How to Spend Money to Increase Happiness

Do you know how to spend money to increase happiness? It’s well documented spending on experiences – not things – produces higher levels of happiness. Study after study demonstrates that the excitement of buying new things is short lived. Thankfully, there are ways to spend money to increase your happiness.

Think about the last material purchase you made. Was it a couch? Was it a computer? Was it a new car? Was it a cell phone? Was it jewelry? Was it clothes? 

How did you feel leading up to the purchase? 

How did you feel during the purchase? 

How did you feel after the purchase? 

How did you feel much later after the purchase? 

If you are like most people, you probably had a burst of excitement leading up to the purchase, a high during the purchase, a good feeling right after, and then the joy faded. If you think back on it now, you likely feel very little emotion towards it. 

Material Purchase in My Life

I’ll share an example from my own life. I purchased a townhome about a year ago after renting for about nine years. In those nine years, I moved six times. There was a span where I moved five times in five years. 

It would be an understatement to say I was ready for more permanent furniture. I had an uncomfortable ikea couch. I hated it, but it was small and fit in my last apartment where most couches would not fit. 

I was very excited to buy the perfect couch for my new space. I asked people what type of couch they liked, where they bought it, and how it was holding up.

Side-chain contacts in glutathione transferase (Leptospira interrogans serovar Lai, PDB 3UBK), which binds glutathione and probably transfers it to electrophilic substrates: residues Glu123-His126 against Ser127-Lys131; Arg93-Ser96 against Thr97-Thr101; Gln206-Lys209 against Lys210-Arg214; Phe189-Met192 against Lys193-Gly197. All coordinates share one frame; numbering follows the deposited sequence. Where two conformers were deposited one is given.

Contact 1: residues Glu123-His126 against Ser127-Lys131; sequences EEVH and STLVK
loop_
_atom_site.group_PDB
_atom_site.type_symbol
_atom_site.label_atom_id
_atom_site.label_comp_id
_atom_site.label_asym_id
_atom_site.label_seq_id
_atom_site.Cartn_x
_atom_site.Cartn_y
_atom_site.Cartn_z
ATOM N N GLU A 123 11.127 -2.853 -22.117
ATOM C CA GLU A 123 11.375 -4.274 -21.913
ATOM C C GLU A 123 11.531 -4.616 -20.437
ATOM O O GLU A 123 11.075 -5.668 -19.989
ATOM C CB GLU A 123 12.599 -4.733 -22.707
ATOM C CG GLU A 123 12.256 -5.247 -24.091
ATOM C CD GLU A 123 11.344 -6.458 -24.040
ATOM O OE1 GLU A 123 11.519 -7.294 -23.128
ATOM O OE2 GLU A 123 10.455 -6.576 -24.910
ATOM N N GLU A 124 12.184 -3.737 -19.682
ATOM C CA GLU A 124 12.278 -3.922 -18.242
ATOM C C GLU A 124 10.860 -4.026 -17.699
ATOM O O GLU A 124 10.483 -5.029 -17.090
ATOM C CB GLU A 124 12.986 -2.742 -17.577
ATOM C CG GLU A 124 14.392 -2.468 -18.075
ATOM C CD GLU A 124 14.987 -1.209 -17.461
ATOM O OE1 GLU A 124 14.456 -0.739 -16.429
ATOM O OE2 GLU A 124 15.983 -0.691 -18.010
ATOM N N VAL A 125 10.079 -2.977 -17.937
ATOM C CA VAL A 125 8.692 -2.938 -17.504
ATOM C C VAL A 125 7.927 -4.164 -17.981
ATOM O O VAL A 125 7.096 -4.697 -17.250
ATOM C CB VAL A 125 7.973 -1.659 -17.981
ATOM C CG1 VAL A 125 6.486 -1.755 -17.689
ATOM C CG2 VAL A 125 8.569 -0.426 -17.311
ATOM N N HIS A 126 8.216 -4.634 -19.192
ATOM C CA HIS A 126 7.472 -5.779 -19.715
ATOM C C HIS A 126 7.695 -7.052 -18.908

Leading up to the purchase, you can see my joy. 

My partner, Molly, and I went couch shopping. It was exhausting. We went to furniture store after furniture store. We sat on at least one hundred couches. 

Who likes couch shopping? 

When we finally found the one we liked, we were relieved. The measurements were perfect. We found it comfortable. Molly loved the color. 

We were happy during the purchase, but also exhausted. 

After the purchase, we were thankful to have a couch, but the happiness started to fade. 

Now, the couch is an object in our home. I feel nothing looking at it. Molly does get joy from the fact that it matches our table cloth, but for the most part, the happiness we experienced at the start is almost entirely gone. 

We sit on it every day. Out of most objects in the house, it is used more than others, and yet, it brings us little joy. It is not a part of our identity and when we talk about the couch, we talk more about the process of buying it than the actual couch. 

We laugh about the sales people we experienced and their different selling styles. We talk about how odd it is that we bought the exact same couch as my best friend. We think back to how hangry we became trying to go to just one more furniture store in hope of finding the perfect couch. 

Like most material purchases, we experienced:

  • Excitement leading up to the purchase, though short lived
  • Happiness during the purchase
  • Happiness started to fade after the purchase
  • No happiness much later 

Do you feel the same way about your purchases? 

Experiential Purchase in My Life

Comparing the couch purchase to an experiential purchase, we experienced something different. 

Over a year ago, we decided to go to Scotland. Molly had never been out of the country besides visiting Canada, and Scotland was at the top of her travel bucket list. 

Neist Point - our version of how to spend money to increase happiness
Neist Point – it felt like the edge of the world

We’ll examine the same questions as we did before. 

How did you feel leading up to the purchase? 

How did you feel during the purchase? 

How did you feel after the purchase? 

How did you feel much later after the purchase? 

Leading up to the purchase, we were extremely happy and stressed. We were leaving the day after Step 1 for Molly, a major medical school exam. 

I was also stressed about leaving because my dad has Stage IV lung cancer and had not been doing well. Plus, I always felt guilty leaving and worried about whether I would need to return mid-vacation to come home.

Overall though, we were looking forward to traveling.